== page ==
On Sun, 10 Oct 2021 at 04:56, Steven D'Aprano <steve@pearwood.info> wrote:
On Fri, Oct 08, 2021 at 01:42:35PM -0700, Christopher Barker wrote:

> Anyway, I do see the benefit of adding first() to itertools -- there really
> is a key problem with:
> next(iter(an_iterable))
> for newbies -- you can get really really far in Python without ever having
> to call  either next() or iter(). Sure, if it's a recipe, people can use it
> without really understanding it, but  having an easy and obvious solution
> would be nice.

Yes? How does that make it a *problem*? I disagree strongly that needing
to learn a simple, basic technique is a problem to be solved.

The real problem is the fact that it raises the wrong kind of exception in the degenerate case of an empty iterable:

In [50]: next(iter([]))
StopIteration                             Traceback (most recent call last)
<ipython-input-50-bfed92c5b1cf> in <module>
----> 1 next(iter([]))

A leaky StopIteration can wreak all sorts of havoc. There was a PEP that attempted to solve this by turning StopIteration into RuntimeError if it gets caught in a generator but that PEP (which was rushed through very quickly IIRC) missed the fact that generators are not the only iterators. It remains a problem that leaking a StopIteration into map, filter etc will terminate iteration of an outer loop.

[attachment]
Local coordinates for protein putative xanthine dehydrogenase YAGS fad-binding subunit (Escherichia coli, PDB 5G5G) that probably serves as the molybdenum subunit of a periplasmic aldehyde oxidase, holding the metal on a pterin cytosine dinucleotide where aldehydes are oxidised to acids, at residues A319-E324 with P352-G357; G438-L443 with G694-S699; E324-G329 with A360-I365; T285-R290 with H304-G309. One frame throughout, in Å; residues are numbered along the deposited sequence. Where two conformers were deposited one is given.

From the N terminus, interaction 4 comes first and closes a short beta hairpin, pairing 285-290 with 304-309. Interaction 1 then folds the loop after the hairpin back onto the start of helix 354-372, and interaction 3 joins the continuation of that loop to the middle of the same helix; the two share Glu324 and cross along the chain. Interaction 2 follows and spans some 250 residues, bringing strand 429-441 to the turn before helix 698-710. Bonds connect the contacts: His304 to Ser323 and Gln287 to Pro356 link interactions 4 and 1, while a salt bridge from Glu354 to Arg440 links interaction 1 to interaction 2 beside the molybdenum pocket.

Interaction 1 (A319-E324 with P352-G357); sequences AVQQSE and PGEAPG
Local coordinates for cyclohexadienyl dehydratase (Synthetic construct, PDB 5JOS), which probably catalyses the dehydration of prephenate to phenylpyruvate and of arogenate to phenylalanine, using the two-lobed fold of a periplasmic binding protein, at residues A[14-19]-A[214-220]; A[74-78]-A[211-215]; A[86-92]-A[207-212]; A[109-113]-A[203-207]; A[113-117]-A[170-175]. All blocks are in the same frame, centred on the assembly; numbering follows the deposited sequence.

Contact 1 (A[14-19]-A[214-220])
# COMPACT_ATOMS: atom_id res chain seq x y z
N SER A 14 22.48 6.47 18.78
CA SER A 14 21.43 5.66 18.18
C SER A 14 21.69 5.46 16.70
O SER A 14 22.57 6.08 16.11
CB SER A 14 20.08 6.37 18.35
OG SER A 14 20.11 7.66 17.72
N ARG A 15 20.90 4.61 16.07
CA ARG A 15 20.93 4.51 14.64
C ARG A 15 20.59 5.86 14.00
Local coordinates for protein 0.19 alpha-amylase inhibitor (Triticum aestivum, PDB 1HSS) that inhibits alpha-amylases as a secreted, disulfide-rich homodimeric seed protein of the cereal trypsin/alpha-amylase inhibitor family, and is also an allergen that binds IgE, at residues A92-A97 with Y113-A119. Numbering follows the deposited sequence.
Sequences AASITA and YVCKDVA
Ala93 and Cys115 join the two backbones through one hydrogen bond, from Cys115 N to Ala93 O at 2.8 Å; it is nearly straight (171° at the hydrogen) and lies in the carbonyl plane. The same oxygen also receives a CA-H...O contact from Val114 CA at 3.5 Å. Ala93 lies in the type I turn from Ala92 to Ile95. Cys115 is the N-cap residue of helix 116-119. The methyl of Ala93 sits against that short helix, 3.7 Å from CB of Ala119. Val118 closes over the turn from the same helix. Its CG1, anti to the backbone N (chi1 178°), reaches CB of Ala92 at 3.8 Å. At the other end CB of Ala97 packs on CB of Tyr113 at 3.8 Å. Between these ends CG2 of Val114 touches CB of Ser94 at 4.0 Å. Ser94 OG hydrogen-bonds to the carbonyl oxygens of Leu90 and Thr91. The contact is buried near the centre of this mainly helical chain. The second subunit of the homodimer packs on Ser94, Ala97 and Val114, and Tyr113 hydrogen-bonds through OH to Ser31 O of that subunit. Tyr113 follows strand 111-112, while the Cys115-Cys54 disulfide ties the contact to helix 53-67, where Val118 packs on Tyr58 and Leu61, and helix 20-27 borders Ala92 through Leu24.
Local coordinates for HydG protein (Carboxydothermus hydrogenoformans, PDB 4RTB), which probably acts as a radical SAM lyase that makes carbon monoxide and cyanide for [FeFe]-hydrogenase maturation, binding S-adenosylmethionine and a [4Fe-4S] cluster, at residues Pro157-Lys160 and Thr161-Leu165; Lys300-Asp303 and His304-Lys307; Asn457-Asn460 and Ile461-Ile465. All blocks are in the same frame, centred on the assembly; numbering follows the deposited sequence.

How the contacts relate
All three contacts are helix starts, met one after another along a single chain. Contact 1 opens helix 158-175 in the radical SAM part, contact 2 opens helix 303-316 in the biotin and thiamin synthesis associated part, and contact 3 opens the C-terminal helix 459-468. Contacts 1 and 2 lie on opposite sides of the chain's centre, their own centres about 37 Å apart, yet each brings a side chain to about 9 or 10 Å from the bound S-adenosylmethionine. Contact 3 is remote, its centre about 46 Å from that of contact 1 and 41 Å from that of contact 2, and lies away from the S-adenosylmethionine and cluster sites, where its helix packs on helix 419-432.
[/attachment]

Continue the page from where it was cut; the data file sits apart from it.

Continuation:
The culprit for the problem of leaking StopIteration is next itself which in the 1-arg form is only really suitable for use when implementing an iterator and not for the much more common case of simply wanting to extract something from an iterable. Numerous threads here and on stackoverflow and elsewhere suggesting that you can simply use next(iter(obj)) are encouraging bug magnet code. Worse, the bug when it arises will easily manifest in something like silent data loss and can be hard to debug.

The correct usage of next/iter in most cases would be something like:

    val = next(iter(obj))
except StopIteration:
    raise AnotherError

or perhaps

val = next(iter(obj), None)
if val is None:
    raise AnotherError

The real advantage of providing first (or "take" or any of the other names that have been proposed in the past) is that it should raise a different exception like ValueError so that it would be safe to use by default.